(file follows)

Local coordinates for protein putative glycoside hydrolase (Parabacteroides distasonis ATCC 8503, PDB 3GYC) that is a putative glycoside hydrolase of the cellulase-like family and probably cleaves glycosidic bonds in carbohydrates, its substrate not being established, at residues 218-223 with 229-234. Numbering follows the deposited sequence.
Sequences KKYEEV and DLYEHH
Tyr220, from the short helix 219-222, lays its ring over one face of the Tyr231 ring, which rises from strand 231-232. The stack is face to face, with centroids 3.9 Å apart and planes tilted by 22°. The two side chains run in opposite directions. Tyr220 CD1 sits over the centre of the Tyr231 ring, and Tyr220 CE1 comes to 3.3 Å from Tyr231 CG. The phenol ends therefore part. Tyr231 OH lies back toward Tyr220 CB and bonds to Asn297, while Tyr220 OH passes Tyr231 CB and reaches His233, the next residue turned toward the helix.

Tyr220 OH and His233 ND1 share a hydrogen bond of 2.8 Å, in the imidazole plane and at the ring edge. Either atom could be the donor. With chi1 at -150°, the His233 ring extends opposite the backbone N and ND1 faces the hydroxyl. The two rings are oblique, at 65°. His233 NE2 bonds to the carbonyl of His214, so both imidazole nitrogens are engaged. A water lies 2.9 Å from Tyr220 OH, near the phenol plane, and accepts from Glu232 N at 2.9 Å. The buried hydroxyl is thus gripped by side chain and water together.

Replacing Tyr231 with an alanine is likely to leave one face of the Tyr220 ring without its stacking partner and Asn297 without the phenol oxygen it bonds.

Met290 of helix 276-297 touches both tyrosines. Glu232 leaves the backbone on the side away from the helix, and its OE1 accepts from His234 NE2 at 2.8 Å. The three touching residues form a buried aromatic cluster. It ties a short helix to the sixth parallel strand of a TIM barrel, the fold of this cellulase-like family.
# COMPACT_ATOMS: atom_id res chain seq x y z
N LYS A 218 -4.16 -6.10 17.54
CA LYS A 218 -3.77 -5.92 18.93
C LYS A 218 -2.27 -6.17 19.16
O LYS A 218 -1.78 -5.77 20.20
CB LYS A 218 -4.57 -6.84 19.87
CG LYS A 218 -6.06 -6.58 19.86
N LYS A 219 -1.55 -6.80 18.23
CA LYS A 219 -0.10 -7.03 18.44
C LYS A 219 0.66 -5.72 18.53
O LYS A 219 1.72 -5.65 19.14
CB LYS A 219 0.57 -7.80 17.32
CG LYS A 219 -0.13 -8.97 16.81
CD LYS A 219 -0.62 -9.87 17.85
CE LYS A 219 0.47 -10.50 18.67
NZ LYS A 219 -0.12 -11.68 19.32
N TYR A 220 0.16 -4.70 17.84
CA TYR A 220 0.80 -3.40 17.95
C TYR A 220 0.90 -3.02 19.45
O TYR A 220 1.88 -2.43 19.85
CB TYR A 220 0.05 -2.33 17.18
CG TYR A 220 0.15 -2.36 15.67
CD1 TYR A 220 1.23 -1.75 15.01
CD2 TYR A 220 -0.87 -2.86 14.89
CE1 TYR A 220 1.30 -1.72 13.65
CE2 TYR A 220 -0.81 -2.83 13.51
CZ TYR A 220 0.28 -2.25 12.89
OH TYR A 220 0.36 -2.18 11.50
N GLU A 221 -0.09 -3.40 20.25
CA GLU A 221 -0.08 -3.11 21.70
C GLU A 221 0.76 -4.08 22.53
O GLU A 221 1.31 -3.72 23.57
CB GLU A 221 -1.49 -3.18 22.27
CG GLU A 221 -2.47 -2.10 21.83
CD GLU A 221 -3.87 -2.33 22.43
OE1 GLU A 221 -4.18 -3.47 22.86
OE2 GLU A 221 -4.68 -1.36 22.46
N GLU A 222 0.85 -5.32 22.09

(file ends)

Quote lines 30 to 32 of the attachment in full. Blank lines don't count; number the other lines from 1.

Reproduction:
CD2 TYR A 220 -0.87 -2.86 14.89
CE1 TYR A 220 1.30 -1.72 13.65
CE2 TYR A 220 -0.81 -2.83 13.51